Volkswagen Beetles were a popular platform for kit cars, and there was no shortage of companies churning out their own iterations of the popular small car. Quirky and obscure cars have always appealed to me, and VW based kit cars are the crem de la crem of obscure and quirky.
A Bradley GT
The Bradley GT, like the rest of the cars on this list, was a kit car based on a Volkswagen platform. This particular car is based on a VW beetle. It is powered by a 1600cc flat flour paired with a 4-speed manual. The flat four was the same as the stock car, producing 57 horsepower. The GT weighed just 1,600 lbs when completed. They were produced from 1970 to 1981. An estimated 6000 were made.
The Bradley GT was a very DIY and informal vehicle. For example, it was based on a VW beetle, but used the windshield from a 1963-1967 Chevrolet Corvette. The car was extremely cheap, costing on $2,000 at the time in 1970, which adjusted for inflation is about $13,000.
So, there's not a ton of information available for the Vokaro. It's a VW based kit car (obviously). The earliest I could find is 1967, and the latest one I could find is 1981. Luckily for me and you, the people of BringATrailer are basically an encyclopedia of obscure car knowledge, and one of them was gracious enough to dust of his 1977 Complete Guide to Kit Cars in the comments, and posted some awesome facts.
According to All_Things_Italian's kit car guide, the car was $895 new in 1977 ($3,750 today), and the average assembly time was 80 to 100 hours. The kit is comprised of 5 parts: an inner cockpit liner, two fiberglass seats, and a windshield frame that can fit a Karman Ghia windshield. That's only 4, but apparently that's what the guide to kit cars said. Upholstered seats were an $89.95 option, as was a convertible top for an extra $295.
Ah, the Meyers Manx. When you think of the dune buggy , this is what pops into mind. A small, dinky little buggy meant for the dunes, and meant for fun. B.F. Meyers and Co. made them from 1964 to 1971, and they too were based on the beetle. They dominated the dune racing scene, and eventually, some were made to be street legal, such as the one pictured above. The car had a slightly modified beetle frame.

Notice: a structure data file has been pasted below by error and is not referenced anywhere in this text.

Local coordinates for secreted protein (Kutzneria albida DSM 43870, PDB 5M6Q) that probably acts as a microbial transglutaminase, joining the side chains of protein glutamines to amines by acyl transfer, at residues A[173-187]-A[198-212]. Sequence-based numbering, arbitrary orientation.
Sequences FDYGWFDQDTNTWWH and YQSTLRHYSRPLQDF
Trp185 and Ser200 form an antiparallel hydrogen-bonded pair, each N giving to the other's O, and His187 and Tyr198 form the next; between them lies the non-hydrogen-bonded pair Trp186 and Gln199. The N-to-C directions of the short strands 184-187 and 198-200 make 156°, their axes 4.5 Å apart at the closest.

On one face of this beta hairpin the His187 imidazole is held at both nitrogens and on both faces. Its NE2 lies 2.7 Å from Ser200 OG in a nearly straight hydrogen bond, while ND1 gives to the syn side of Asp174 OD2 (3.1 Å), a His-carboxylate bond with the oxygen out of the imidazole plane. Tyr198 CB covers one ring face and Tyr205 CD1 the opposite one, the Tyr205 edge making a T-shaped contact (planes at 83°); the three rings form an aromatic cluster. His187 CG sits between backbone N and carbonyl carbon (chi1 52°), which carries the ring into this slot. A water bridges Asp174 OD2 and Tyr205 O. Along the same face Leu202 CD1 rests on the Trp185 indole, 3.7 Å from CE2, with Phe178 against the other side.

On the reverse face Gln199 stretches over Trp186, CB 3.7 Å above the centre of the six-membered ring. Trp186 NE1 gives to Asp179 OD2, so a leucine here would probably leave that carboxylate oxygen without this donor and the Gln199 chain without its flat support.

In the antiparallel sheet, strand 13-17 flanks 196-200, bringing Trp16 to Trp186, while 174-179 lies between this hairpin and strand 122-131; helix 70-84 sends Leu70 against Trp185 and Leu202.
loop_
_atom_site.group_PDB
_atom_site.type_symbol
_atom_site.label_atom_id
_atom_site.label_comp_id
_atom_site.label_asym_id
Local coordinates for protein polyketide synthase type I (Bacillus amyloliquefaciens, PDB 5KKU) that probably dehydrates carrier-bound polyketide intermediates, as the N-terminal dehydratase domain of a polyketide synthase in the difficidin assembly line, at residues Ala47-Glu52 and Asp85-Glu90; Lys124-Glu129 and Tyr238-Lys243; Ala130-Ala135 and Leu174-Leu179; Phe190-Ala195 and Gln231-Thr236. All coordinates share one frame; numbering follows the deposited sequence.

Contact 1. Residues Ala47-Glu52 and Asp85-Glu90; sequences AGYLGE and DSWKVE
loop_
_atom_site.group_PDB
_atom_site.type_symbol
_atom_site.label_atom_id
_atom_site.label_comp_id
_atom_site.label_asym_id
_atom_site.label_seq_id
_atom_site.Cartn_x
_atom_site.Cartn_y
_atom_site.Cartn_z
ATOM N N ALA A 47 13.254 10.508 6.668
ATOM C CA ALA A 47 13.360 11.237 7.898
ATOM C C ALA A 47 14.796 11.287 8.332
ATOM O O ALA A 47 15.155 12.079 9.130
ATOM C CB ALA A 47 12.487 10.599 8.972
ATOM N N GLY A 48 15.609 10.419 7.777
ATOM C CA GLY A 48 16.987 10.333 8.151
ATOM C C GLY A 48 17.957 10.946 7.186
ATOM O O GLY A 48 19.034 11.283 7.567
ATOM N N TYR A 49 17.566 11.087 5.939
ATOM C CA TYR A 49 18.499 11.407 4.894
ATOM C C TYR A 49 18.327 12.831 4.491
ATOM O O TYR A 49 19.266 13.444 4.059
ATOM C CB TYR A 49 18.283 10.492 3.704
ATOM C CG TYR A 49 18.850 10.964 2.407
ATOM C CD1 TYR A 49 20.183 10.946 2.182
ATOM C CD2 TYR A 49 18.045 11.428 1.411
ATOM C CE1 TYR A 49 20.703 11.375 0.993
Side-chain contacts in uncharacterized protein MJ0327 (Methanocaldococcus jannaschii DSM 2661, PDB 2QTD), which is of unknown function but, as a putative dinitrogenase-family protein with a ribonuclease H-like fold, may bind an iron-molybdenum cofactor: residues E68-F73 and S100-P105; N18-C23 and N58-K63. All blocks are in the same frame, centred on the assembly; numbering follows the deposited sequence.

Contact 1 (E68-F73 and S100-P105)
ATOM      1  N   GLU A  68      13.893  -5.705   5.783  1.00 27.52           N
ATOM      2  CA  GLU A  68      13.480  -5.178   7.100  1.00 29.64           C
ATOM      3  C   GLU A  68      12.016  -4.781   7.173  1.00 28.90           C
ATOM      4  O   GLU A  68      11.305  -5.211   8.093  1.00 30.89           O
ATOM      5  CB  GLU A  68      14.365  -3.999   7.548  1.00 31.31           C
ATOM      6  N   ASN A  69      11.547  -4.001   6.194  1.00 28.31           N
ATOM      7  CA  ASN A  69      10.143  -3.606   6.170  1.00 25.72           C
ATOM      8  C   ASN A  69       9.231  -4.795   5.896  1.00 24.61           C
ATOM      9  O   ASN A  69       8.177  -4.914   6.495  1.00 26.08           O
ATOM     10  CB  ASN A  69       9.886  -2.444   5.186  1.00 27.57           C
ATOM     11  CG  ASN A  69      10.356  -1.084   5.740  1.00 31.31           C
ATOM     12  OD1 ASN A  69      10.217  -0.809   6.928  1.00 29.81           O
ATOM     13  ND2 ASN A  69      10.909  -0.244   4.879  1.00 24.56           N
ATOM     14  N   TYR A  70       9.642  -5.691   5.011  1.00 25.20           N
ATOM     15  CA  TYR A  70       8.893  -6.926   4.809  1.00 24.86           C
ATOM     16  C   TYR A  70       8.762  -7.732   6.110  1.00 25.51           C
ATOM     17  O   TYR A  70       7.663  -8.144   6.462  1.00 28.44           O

The Brubaker Box was produced from 1972 to 1979, and it was designed by Curtis Brubaker. The Box is considered to be the first minivan, and since Brubaker wasn't able to get the Beetle chassis from VW, he had to buy completed models, then convert them.
The Box has a sliding rear door on the passenger side to get in. In this image, the car may look quite massive, but the car is in fact quite small. I couldn't find exact dimensions, but it looks a lot bigger than it is.
The Aquila GT looks fabulous in this picture. It's on the platform of a 1963, and was modified by American Fibre Craft to look like this in 1980. Powertrain is a 1200cc flat four producing a whopping 45 horsepower to the rear wheels through a four-speed manual. Pop up headlights are mounted on the front.
Only 150 of these were made, and personally, I think it is the most beautiful car on this list.